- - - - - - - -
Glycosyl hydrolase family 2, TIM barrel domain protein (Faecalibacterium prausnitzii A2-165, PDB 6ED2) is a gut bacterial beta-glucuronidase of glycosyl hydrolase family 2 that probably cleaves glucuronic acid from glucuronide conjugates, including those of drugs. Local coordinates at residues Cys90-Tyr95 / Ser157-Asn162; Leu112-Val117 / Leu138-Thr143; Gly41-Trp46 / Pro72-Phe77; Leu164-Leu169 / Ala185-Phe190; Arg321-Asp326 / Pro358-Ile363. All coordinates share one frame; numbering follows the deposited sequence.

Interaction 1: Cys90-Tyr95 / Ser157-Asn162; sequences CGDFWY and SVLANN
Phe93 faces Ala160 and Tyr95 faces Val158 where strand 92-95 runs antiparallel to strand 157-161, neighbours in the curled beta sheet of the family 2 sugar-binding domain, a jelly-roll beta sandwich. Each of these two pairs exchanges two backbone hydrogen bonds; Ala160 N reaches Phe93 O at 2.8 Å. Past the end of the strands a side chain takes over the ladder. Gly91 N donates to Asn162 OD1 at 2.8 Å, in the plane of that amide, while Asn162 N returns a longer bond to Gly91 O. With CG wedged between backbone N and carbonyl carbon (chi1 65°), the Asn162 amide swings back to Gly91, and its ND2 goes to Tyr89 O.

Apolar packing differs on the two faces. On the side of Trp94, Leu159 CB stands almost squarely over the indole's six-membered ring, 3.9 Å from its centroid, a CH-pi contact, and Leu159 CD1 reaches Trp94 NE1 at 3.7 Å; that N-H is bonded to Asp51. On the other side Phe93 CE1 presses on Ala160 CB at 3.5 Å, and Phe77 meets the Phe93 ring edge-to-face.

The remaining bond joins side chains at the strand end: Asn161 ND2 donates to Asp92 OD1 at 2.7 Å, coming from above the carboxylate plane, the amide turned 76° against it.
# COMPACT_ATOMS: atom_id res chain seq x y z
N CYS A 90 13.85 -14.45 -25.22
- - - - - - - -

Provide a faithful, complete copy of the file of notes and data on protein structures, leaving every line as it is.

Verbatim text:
Glycosyl hydrolase family 2, TIM barrel domain protein (Faecalibacterium prausnitzii A2-165, PDB 6ED2) is a gut bacterial beta-glucuronidase of glycosyl hydrolase family 2 that probably cleaves glucuronic acid from glucuronide conjugates, including those of drugs. Local coordinates at residues Cys90-Tyr95 / Ser157-Asn162; Leu112-Val117 / Leu138-Thr143; Gly41-Trp46 / Pro72-Phe77; Leu164-Leu169 / Ala185-Phe190; Arg321-Asp326 / Pro358-Ile363. All coordinates share one frame; numbering follows the deposited sequence.

Interaction 1: Cys90-Tyr95 / Ser157-Asn162; sequences CGDFWY and SVLANN
Phe93 faces Ala160 and Tyr95 faces Val158 where strand 92-95 runs antiparallel to strand 157-161, neighbours in the curled beta sheet of the family 2 sugar-binding domain, a jelly-roll beta sandwich. Each of these two pairs exchanges two backbone hydrogen bonds; Ala160 N reaches Phe93 O at 2.8 Å. Past the end of the strands a side chain takes over the ladder. Gly91 N donates to Asn162 OD1 at 2.8 Å, in the plane of that amide, while Asn162 N returns a longer bond to Gly91 O. With CG wedged between backbone N and carbonyl carbon (chi1 65°), the Asn162 amide swings back to Gly91, and its ND2 goes to Tyr89 O.

Apolar packing differs on the two faces. On the side of Trp94, Leu159 CB stands almost squarely over the indole's six-membered ring, 3.9 Å from its centroid, a CH-pi contact, and Leu159 CD1 reaches Trp94 NE1 at 3.7 Å; that N-H is bonded to Asp51. On the other side Phe93 CE1 presses on Ala160 CB at 3.5 Å, and Phe77 meets the Phe93 ring edge-to-face.

The remaining bond joins side chains at the strand end: Asn161 ND2 donates to Asp92 OD1 at 2.7 Å, coming from above the carboxylate plane, the amide turned 76° against it.
# COMPACT_ATOMS: atom_id res chain seq x y z
N CYS A 90 13.85 -14.45 -25.22